Palahniuk is a literary sadist. This novel hit me square in the solar plexus. Personally thought it was better, deeper and more graphic than the film. I enjoyed this book immensely. I love that a lot of the tone of the book is set based on the idea that current society is run by a group of men who were raised by women with few male role models. I also suggest "Haunted" to anyone who enjoyed this. "Haunted" is twice as graphic and brings to surface many unpleasant truths about "our" society and its general (mal)function.

15 of 16 people found this review helpful

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Reads Like You're Watching the Movie

I usually hate comparing books to their visual counterparts. Mostly because the latter are so disappointing. However, in this case and select other books, the movies were so well done; in very few cases are the movies better than the book. I'm definitely not saying that is the case with this one, but I did see the movie first and then I read the physical book about 13 years ago and absolutely loved it.

Seriously, reading/listening to this book flows just as well as watching the movie and the movie is as authentic to the book as it could be. You'd think that Amazon's whisper sync was involved as you could probably switch between the two seamlessly.

I thoroughly enjoyed the performance by Jim Colby. I listen at 3x speed and had no difficulty in this book.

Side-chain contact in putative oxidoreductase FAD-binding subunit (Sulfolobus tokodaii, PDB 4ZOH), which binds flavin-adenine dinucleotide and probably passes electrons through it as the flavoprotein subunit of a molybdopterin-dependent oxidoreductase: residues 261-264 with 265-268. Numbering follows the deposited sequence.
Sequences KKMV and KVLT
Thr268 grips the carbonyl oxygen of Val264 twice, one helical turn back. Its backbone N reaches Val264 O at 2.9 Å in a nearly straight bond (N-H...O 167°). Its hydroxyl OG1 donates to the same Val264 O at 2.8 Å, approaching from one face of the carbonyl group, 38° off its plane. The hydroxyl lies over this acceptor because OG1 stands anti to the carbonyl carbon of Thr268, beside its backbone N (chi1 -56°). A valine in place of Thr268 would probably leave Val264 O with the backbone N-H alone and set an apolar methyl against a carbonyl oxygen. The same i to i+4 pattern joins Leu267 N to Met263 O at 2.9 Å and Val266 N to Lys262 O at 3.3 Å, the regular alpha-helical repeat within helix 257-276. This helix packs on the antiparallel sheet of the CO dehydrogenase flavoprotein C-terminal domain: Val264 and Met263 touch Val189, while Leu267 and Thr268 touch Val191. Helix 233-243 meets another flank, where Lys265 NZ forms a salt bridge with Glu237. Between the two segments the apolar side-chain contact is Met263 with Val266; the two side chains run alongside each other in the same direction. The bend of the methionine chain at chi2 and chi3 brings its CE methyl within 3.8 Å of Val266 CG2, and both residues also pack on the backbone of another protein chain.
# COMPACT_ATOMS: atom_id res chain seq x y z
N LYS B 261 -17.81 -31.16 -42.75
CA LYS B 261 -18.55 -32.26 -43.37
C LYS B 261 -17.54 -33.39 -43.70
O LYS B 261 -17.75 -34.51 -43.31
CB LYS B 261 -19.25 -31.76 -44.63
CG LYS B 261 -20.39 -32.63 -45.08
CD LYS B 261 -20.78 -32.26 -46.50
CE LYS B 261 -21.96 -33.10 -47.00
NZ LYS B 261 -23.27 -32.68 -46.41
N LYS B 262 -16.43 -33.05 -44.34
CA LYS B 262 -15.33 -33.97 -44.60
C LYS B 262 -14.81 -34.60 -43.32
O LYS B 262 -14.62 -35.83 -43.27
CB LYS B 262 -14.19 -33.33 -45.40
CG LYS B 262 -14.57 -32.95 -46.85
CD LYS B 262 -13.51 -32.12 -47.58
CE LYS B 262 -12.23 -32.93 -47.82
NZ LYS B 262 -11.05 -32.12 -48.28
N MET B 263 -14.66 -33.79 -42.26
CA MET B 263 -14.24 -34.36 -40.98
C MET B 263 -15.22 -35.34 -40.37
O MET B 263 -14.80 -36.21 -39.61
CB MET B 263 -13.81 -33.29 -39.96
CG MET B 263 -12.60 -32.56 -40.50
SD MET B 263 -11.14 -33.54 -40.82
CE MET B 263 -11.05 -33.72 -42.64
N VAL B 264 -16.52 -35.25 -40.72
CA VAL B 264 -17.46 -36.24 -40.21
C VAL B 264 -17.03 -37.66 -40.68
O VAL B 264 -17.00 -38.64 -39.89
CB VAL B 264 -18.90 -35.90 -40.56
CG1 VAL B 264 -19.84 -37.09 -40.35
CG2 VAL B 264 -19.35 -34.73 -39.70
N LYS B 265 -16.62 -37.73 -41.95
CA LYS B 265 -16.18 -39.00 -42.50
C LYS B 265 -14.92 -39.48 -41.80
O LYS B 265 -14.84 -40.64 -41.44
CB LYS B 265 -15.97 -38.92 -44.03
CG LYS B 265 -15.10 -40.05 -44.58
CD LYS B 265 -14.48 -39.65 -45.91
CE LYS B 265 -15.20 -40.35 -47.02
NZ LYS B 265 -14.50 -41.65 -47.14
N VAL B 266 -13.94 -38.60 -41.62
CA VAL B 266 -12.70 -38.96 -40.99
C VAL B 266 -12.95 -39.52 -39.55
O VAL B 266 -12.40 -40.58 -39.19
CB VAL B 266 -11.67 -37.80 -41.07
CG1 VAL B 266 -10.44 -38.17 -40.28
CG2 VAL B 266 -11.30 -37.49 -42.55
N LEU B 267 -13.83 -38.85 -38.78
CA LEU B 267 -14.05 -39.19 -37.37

There's not much more to say about how fantastic this book and mind of Chuck Palahniuk is.

5 of 5 people found this review helpful

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I am Jack's complete satisfaction

I love this audiobook and highly recommend listeners ad this one to their collection. The narration is wonderful and the story is bizarre and delightful. Thank you for this fine work, Chuck!

4 of 4 people found this review helpful

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A different kind of story

What made the experience of listening to Fight Club the most enjoyable?

As someone who had seen the movie, I knew a bit of what to expect, but not how it would unfold in the original book. The narrator did a great job of conveying the emotion of each moment, and really drawing me in. Even though I knew (probably) what was going to happen, I never felt like it was just the same story I already knew. The first person narrative really makes it. It's a pretty quick read, but I didn't feel you were short changed for it - it was just the right length for the story.